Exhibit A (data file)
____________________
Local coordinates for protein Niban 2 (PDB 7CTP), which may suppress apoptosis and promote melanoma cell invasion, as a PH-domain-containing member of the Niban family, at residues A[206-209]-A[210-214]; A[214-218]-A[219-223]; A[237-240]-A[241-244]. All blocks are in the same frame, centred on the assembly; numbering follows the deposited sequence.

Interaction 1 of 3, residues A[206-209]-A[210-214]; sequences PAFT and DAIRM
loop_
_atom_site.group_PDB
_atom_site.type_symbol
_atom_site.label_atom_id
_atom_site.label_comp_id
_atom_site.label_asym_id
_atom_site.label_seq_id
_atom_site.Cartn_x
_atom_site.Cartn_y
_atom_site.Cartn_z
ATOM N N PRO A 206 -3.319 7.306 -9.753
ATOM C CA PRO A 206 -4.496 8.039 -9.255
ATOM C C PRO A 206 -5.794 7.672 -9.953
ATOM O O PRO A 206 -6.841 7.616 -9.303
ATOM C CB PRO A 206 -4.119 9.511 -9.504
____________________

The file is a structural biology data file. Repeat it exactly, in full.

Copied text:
Local coordinates for protein Niban 2 (PDB 7CTP), which may suppress apoptosis and promote melanoma cell invasion, as a PH-domain-containing member of the Niban family, at residues A[206-209]-A[210-214]; A[214-218]-A[219-223]; A[237-240]-A[241-244]. All blocks are in the same frame, centred on the assembly; numbering follows the deposited sequence.

Interaction 1 of 3, residues A[206-209]-A[210-214]; sequences PAFT and DAIRM
loop_
_atom_site.group_PDB
_atom_site.type_symbol
_atom_site.label_atom_id
_atom_site.label_comp_id
_atom_site.label_asym_id
_atom_site.label_seq_id
_atom_site.Cartn_x
_atom_site.Cartn_y
_atom_site.Cartn_z
ATOM N N PRO A 206 -3.319 7.306 -9.753
ATOM C CA PRO A 206 -4.496 8.039 -9.255
ATOM C C PRO A 206 -5.794 7.672 -9.953
ATOM O O PRO A 206 -6.841 7.616 -9.303
ATOM C CB PRO A 206 -4.119 9.511 -9.504